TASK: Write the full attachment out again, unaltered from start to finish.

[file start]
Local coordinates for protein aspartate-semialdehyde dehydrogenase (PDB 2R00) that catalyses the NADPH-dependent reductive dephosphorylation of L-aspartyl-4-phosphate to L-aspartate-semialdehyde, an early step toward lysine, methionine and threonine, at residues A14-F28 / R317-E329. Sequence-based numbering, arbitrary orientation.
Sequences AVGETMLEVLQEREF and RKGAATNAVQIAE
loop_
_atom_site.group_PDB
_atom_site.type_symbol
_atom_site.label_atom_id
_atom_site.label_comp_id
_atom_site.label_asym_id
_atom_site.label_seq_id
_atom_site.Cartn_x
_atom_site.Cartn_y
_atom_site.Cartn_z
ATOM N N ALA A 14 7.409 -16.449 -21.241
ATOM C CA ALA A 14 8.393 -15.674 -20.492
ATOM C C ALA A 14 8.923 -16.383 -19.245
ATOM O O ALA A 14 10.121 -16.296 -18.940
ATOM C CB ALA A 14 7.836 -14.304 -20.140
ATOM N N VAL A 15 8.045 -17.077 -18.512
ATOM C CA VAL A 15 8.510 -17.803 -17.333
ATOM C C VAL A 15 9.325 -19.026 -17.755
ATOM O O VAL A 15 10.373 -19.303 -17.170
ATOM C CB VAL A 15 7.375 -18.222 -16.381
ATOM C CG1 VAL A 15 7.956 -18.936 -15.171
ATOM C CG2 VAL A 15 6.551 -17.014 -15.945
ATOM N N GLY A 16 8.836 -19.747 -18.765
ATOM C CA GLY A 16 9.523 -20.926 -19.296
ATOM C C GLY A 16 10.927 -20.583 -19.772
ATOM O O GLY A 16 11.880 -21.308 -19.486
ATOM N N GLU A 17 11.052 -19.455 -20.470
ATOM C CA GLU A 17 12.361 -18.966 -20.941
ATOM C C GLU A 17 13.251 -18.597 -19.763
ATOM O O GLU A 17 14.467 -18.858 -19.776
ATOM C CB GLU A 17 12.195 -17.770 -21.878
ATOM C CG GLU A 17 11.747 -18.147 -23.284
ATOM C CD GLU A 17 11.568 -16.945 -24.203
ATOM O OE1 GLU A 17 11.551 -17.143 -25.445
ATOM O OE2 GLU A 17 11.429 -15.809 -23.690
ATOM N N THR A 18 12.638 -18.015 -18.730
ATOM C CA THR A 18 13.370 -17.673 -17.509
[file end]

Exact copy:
Local coordinates for protein aspartate-semialdehyde dehydrogenase (PDB 2R00) that catalyses the NADPH-dependent reductive dephosphorylation of L-aspartyl-4-phosphate to L-aspartate-semialdehyde, an early step toward lysine, methionine and threonine, at residues A14-F28 / R317-E329. Sequence-based numbering, arbitrary orientation.
Sequences AVGETMLEVLQEREF and RKGAATNAVQIAE
loop_
_atom_site.group_PDB
_atom_site.type_symbol
_atom_site.label_atom_id
_atom_site.label_comp_id
_atom_site.label_asym_id
_atom_site.label_seq_id
_atom_site.Cartn_x
_atom_site.Cartn_y
_atom_site.Cartn_z
ATOM N N ALA A 14 7.409 -16.449 -21.241
ATOM C CA ALA A 14 8.393 -15.674 -20.492
ATOM C C ALA A 14 8.923 -16.383 -19.245
ATOM O O ALA A 14 10.121 -16.296 -18.940
ATOM C CB ALA A 14 7.836 -14.304 -20.140
ATOM N N VAL A 15 8.045 -17.077 -18.512
ATOM C CA VAL A 15 8.510 -17.803 -17.333
ATOM C C VAL A 15 9.325 -19.026 -17.755
ATOM O O VAL A 15 10.373 -19.303 -17.170
ATOM C CB VAL A 15 7.375 -18.222 -16.381
ATOM C CG1 VAL A 15 7.956 -18.936 -15.171
ATOM C CG2 VAL A 15 6.551 -17.014 -15.945
ATOM N N GLY A 16 8.836 -19.747 -18.765
ATOM C CA GLY A 16 9.523 -20.926 -19.296
ATOM C C GLY A 16 10.927 -20.583 -19.772
ATOM O O GLY A 16 11.880 -21.308 -19.486
ATOM N N GLU A 17 11.052 -19.455 -20.470
ATOM C CA GLU A 17 12.361 -18.966 -20.941
ATOM C C GLU A 17 13.251 -18.597 -19.763
ATOM O O GLU A 17 14.467 -18.858 -19.776
ATOM C CB GLU A 17 12.195 -17.770 -21.878
ATOM C CG GLU A 17 11.747 -18.147 -23.284
ATOM C CD GLU A 17 11.568 -16.945 -24.203
ATOM O OE1 GLU A 17 11.551 -17.143 -25.445
ATOM O OE2 GLU A 17 11.429 -15.809 -23.690
ATOM N N THR A 18 12.638 -18.015 -18.730
ATOM C CA THR A 18 13.370 -17.673 -17.509